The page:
Antoinette Norfleet

May 17, 2018

Tom and I shared a cubical wall in the Twin Towers from 2000-until he retired and 'talked' to each other over the wall many days. One of my fondest times with Tom was watching each presidential motorcade that drove up I-75. We would meet at the window in anticipation, talk about how traffic would be impacted and watch the numerous security vehicles drive by. Just he and I, never discussing politics just observing POTUS get from point a to point b with such precision. And then we would go back to work.

Although he did not have children, he gave me the best unsolicited advice as my oldest son was approaching the teenage years. He said, "Antoinette, one day your son will do something dumb and you will ask him why did you do it. When he responds, ‘I don't know’, believe him. He really doesn't know. He will lose his mind around 12 years old and he will get it back somewhere in his twenties." I didn't understand it until my son loaded the dryer as requested but didn't turn it on. An hour later when asked why he didn't turn it on, he replied 'I don't know'. As soon as the words came out of his mouth, I thought about Tom and laughed.

Tom will be missed but never forgotten.

Toby Evans

May 16, 2018

Tom was a great friend who never refused to help or provide a solution to a problem. His work ethic was immeasurable and his talent for doing his job was immense. He was a dedicated public servant who took pride in what he did and how he was able to be a 'doer' and 'problem solver'. As a friend Tom was as good as it gets, with a quick wit and sharp sense of humor, but unfailingly fair and concerned when need be. His sensitivity bore out his willingness to treat others with regard and respect. I will certainly miss the phone calls and conversations we had many many times and the laughs that accompanied the calls.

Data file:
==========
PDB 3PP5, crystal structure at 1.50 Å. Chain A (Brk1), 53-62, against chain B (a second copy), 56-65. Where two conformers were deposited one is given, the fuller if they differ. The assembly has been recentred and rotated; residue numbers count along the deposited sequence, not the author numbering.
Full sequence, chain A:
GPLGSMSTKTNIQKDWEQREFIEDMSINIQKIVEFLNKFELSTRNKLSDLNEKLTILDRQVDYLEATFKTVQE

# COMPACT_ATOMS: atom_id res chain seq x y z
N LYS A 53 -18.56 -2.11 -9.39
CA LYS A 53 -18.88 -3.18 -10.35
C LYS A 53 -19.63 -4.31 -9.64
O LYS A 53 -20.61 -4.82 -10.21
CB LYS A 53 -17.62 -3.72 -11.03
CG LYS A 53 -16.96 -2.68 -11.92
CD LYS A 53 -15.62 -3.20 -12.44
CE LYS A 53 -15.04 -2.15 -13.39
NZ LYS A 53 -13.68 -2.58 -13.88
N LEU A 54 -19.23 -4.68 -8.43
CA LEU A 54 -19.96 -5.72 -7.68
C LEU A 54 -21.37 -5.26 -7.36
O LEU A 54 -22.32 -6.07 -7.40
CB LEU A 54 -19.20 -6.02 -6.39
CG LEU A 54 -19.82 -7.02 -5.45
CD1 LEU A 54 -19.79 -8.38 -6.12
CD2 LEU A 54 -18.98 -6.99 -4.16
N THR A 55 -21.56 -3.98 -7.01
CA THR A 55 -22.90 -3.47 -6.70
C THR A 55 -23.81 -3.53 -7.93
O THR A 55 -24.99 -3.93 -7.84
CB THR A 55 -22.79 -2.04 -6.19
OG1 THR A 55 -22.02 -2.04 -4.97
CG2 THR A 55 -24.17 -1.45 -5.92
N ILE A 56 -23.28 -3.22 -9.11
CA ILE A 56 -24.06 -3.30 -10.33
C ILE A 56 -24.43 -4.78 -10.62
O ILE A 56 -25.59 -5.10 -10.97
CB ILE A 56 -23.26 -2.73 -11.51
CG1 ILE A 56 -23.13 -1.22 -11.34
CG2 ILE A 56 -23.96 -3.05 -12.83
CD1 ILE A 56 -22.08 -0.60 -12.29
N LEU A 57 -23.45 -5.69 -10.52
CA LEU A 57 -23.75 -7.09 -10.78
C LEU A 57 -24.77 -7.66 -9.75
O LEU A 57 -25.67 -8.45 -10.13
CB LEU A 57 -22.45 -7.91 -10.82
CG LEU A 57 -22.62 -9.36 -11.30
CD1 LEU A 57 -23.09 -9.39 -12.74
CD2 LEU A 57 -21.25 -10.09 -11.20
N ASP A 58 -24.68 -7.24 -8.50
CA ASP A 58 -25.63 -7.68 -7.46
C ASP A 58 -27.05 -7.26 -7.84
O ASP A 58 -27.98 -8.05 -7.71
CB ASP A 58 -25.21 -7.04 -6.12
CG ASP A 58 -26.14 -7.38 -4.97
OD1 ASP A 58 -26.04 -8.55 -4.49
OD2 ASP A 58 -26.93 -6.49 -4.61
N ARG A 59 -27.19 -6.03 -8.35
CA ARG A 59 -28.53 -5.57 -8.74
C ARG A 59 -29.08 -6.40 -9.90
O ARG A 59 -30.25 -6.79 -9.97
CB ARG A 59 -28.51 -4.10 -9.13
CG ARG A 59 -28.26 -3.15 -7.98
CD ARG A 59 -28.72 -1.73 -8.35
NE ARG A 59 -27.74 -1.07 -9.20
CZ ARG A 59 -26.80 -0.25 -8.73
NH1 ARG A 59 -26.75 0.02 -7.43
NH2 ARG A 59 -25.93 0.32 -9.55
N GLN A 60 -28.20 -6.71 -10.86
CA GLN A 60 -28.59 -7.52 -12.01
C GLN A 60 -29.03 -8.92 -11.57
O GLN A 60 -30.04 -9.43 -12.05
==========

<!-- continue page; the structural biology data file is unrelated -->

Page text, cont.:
Please accept our most sincere sympathy in your loss. As much as we lost a true friend, the loss to your family is even more so.


May 16, 2018


Lonice Barrett

May 16, 2018

I share many fond memories of working with Tom in the State Parks and Historic Sites Division of say that he was efficient and talented would be an understatement. All of us had such immense respect for Tom's attention to details and abilities to deal with complicated matters regarding state park and historic site projects. Tom was Mr. Dependable, and I join all of our state parks and historic sites family in expressing our sympathy to the Hooks Family in the loss of your loved one...........We loved him, too!

Kerron Lindquist

May 16, 2018

I am so sorry and shocked to hear of Tom's death. I worked for him for quite a few years and we had a very good working relationship. I have been retired since 1998, but I still always send him a birthday and a Christmas card. I will miss him. My prayers are with the family.